John Durant really likes meat, but he does not keep much of it in his refrigerator—there is not enough room. Instead he stores his meat in a large white freezer chest in his shared Manhattan apartment. Durant, 29, opens the chest and pulls out some frozen chunks of venison wrapped in butcher paper. He digs through the ice to find a couple of cuts of grass-fed beef. He shows me lamb kidneys, pork fatback and ham hocks. As a proponent of what is known as the Paleolithic diet, Durant tries to eat the same way our evolutionary ancestors did. That means big portions of meat, usually red meat—cooked beef, pork, lamb or flesh from other mammals—almost every day.
Durant, who is currently completing a book on the Paleolithic lifestyle, is correct about at least one thing. Without meat, humanity would probably not be where it is today. Evolutionary biologists have shown that hunting game and eating cooked meat significantly altered human anatomy and likely helped us develop bigger brains. Today meat is the largest source of protein in all affluent countries except Japan. Annual global consumption of meat might reach 376 million tons by 2030.
Yet most people in industrial nations live far more sedentary lives than early humans living millions of years ago. Whereas our ancestors worked hard to gather any food at all and most likely confronted the possibility of starvation between successful kills, many of us have easy access to calorie-rich meats whenever we want. Are we in fact eating more meat than is healthy?
Twenty years ago most nutritionists would have said, “Yes,” especially when it comes to fatty cuts, such as hamburger or ribs. After all, the human body readily converts the saturated fat in such meats into cholesterol in the blood, which can in turn lead to atherosclerosis—a leading cause of both heart attack and stroke. In recent years, however, some researchers have questioned whether the link between red meat and cardiovascular disease is as strong as has long been assumed.
A few studies have begun to suggest that some of the ways in which meat is processed—that is, preserved with chemicals—or cooked may be more worrying than its saturated fat content. In addition, researchers now emphasize the importance of looking at the whole diet when trying to figure out what constitutes healthy eating habits. For example, deciding to cut back on red meat while compensating for the loss with comfort foods such as pizza, white bread and ice cream will probably not help anyone. In line with these more nuanced views, many nutritionists have tempered their advice. “A shotgun approach telling people to avoid all red meats may not be the biggest bang for your buck,” says Dariush Mozaffarian, an epidemiologist at Harvard University. “Not all meats are the same. We have choices.” How to make those choices, however, is the subject of ongoing debate.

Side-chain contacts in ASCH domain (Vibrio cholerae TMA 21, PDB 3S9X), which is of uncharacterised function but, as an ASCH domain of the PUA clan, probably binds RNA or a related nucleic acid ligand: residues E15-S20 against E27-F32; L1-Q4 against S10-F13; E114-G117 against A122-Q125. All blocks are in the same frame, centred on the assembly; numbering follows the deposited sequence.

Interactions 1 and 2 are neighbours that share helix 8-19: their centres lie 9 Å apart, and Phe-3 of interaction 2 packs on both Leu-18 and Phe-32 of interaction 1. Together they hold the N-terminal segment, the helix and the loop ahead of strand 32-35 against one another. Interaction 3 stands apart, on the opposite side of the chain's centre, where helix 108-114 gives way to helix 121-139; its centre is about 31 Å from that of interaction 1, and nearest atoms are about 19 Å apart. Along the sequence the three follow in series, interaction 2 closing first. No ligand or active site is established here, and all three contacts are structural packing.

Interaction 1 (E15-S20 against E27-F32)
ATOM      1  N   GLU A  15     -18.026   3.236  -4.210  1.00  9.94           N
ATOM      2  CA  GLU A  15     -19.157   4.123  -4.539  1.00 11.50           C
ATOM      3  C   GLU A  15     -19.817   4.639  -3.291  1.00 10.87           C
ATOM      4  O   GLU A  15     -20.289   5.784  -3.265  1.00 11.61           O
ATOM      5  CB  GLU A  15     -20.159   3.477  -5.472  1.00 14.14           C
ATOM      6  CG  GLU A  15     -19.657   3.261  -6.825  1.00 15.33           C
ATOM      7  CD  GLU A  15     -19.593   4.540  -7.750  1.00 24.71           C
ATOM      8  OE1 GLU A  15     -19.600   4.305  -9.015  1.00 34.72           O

Man Meets Meat
Before delving into recent, sometimes contradictory, findings about how eating red meat changes our health, it is worthwhile to consider the dietary habits of our evolutionary ancestors. Although the record is by no means complete—and our ancestors' diets varied widely by geography—paleontologists have gathered enough evidence to mark a few milestones. If we travel far enough back in time, to when our predecessors first split off from the last common ancestor we share with chimpanzees, they probably ate fruits, leaves and a smattering of termites. Meat was a very rare treat. As long as three million years ago, however, our ancestors had apparently learned to slice meat off of animal bones with stone tools. At first, these early humans might have primarily scavenged the kills of other predators, stealing bits of meat from a felled gazelle or chasing off smaller carnivores. Learning to cook with fire (at least 400,000 years ago) and the invention of stone spearheads (at least 200,000 years ago) dramatically improved our ancestors' chances of eating their fill.